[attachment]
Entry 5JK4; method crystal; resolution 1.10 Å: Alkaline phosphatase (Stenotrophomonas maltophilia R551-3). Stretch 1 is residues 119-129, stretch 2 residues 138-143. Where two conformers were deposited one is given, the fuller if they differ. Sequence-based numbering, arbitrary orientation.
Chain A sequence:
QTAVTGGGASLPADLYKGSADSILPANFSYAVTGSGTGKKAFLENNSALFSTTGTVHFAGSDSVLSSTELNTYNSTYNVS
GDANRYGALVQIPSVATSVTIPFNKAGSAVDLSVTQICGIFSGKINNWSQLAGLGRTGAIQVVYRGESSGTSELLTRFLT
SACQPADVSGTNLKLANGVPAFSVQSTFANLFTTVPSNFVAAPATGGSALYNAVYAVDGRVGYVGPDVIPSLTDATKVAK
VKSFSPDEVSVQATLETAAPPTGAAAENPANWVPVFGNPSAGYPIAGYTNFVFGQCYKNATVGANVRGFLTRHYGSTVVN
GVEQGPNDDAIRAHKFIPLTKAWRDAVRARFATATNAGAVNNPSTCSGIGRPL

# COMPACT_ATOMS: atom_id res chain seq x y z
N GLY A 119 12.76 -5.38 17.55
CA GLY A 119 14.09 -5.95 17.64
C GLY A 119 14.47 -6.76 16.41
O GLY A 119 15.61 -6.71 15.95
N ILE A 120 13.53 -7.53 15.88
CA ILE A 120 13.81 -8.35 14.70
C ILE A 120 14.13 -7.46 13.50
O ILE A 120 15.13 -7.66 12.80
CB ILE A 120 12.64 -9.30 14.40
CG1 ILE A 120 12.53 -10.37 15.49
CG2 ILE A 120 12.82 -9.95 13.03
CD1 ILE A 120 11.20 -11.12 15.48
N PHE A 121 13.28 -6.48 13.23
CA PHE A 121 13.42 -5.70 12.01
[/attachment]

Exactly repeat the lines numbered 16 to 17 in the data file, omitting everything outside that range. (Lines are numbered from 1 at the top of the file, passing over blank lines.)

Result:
O ILE A 120 15.13 -7.66 12.80
CB ILE A 120 12.64 -9.30 14.40